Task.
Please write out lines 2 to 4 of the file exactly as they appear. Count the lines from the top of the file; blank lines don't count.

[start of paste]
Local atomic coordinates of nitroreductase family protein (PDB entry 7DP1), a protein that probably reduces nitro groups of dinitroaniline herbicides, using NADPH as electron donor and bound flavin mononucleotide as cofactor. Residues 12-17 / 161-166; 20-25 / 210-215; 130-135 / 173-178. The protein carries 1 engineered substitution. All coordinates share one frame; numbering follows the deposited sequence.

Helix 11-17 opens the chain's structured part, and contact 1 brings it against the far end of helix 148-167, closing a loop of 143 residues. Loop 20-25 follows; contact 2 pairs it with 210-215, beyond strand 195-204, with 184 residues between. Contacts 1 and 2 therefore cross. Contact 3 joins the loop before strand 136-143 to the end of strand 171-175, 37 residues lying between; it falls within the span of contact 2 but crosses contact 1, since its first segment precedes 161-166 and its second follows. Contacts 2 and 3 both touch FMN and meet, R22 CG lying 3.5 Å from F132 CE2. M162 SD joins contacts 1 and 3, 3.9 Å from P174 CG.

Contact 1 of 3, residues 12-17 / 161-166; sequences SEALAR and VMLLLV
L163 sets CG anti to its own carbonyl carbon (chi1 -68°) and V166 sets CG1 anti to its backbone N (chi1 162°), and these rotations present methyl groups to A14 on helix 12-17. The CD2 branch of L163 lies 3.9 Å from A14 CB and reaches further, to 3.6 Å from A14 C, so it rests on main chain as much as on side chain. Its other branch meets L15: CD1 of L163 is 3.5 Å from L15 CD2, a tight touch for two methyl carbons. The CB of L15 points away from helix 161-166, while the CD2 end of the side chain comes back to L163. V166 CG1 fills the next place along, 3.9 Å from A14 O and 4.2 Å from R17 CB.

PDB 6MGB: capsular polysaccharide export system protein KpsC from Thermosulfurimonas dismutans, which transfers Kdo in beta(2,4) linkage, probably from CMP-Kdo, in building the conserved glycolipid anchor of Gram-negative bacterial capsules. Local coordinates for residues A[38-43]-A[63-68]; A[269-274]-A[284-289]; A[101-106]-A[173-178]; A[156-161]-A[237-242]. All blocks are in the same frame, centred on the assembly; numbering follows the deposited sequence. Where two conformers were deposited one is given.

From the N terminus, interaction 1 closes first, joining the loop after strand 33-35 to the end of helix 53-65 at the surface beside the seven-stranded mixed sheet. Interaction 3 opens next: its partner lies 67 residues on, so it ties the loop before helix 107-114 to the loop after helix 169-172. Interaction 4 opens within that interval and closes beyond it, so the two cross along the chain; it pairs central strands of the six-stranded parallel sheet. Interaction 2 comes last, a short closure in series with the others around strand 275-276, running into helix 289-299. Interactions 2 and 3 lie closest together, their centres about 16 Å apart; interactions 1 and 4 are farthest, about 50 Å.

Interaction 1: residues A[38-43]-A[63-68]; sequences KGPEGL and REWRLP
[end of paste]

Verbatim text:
Helix 11-17 opens the chain's structured part, and contact 1 brings it against the far end of helix 148-167, closing a loop of 143 residues. Loop 20-25 follows; contact 2 pairs it with 210-215, beyond strand 195-204, with 184 residues between. Contacts 1 and 2 therefore cross. Contact 3 joins the loop before strand 136-143 to the end of strand 171-175, 37 residues lying between; it falls within the span of contact 2 but crosses contact 1, since its first segment precedes 161-166 and its second follows. Contacts 2 and 3 both touch FMN and meet, R22 CG lying 3.5 Å from F132 CE2. M162 SD joins contacts 1 and 3, 3.9 Å from P174 CG.

Contact 1 of 3, residues 12-17 / 161-166; sequences SEALAR and VMLLLV
L163 sets CG anti to its own carbonyl carbon (chi1 -68°) and V166 sets CG1 anti to its backbone N (chi1 162°), and these rotations present methyl groups to A14 on helix 12-17. The CD2 branch of L163 lies 3.9 Å from A14 CB and reaches further, to 3.6 Å from A14 C, so it rests on main chain as much as on side chain. Its other branch meets L15: CD1 of L163 is 3.5 Å from L15 CD2, a tight touch for two methyl carbons. The CB of L15 points away from helix 161-166, while the CD2 end of the side chain comes back to L163. V166 CG1 fills the next place along, 3.9 Å from A14 O and 4.2 Å from R17 CB.